Many of my earlier "reviews" of Terry Pratchett works were extremely short, others a bit more detailed. For example (and I quote, not "polishing" anything I wrote years ago):

    Moving Pictures – Hollywood or Bust. Somewhat too obvious take-off on Hollywood.
    Reaper Man – Terrific. DEATH as Beau Nidle, member of the Foreign Legion…
    Small Gods – Scathing commentary on organized religion. Any religion.
    Soul Music – Long live Rock 'n Roll…
    Interesting Times – Whence originates the curse, "May you live in interesting times…" As Rincewind says, who wants interesting? Give me boring, boring, safe and boring….
    Maskerade – A new twist on the Phantom of the Opera?
    Carpe Jugulum – A bit morbid, ghoulish… I think I took it too seriously… Found the threat of the New Vampyres too convincing… But Granny Weatherwax wins the day – yet again! Long live the witches, and long live Terry Pratchett for giving us heroes and saviors who are female and not necessarily young, sexy, and/or gorgeous!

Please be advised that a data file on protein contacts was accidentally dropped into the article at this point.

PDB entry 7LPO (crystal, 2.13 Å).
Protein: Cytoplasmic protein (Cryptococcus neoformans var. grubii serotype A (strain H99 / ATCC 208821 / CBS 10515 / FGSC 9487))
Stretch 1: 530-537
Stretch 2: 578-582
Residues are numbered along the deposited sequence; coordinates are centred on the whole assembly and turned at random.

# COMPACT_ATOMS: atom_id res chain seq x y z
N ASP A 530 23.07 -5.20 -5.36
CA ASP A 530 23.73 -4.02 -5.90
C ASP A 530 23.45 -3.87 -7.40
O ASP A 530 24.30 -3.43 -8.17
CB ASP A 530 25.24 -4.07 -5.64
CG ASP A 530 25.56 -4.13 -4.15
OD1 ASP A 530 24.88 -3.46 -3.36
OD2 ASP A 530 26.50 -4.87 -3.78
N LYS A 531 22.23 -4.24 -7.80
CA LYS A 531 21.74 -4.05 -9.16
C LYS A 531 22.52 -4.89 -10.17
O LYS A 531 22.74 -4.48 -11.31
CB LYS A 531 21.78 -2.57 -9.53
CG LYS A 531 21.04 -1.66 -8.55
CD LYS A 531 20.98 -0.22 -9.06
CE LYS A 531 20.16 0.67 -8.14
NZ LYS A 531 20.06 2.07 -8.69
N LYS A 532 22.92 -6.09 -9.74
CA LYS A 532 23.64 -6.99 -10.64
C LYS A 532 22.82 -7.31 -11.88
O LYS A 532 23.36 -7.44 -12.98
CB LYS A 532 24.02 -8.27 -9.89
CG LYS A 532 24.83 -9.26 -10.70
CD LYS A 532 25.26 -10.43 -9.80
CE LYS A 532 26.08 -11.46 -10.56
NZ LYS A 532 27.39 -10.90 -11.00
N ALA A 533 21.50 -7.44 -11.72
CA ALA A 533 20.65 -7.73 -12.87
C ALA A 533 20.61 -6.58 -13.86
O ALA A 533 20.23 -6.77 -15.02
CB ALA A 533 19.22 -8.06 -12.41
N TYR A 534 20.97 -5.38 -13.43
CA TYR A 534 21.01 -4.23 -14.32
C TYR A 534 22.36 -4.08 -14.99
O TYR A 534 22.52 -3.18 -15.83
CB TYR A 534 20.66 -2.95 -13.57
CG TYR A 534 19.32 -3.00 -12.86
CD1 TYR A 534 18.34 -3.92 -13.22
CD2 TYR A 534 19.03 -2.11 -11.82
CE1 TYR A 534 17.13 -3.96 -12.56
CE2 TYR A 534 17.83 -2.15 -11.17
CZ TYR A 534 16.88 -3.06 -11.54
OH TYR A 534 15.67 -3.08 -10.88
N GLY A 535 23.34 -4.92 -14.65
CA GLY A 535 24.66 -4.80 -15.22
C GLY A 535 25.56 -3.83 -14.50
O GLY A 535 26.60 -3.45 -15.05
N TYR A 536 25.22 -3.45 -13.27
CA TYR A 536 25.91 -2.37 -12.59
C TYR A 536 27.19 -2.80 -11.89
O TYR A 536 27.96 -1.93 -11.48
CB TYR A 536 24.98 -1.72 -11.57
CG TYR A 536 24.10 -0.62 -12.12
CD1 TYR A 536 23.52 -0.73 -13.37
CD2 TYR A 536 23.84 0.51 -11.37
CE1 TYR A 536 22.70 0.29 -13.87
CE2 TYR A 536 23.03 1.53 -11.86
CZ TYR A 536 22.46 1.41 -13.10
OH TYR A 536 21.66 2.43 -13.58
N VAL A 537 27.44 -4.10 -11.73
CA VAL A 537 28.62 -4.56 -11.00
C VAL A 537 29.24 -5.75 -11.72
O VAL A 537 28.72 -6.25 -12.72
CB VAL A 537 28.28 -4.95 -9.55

The Science of Discworld (with Ian Stewart & Jack Cohen)
    - In fact, a book on science. Peppered with chapters about the wizards as a palliative and comic relief. Very informative, explains complex concepts clearly, and has many an amusing and philosophical insight.

    The Truth - Pratchett takes on the Press; what it's like to be a newspaper editor and a journalist by nature. Scenes with the two thugs – include direct quotes from Pulp Fiction.

    The Science of Discworld II (with Ian Stewart & Jack Cohen)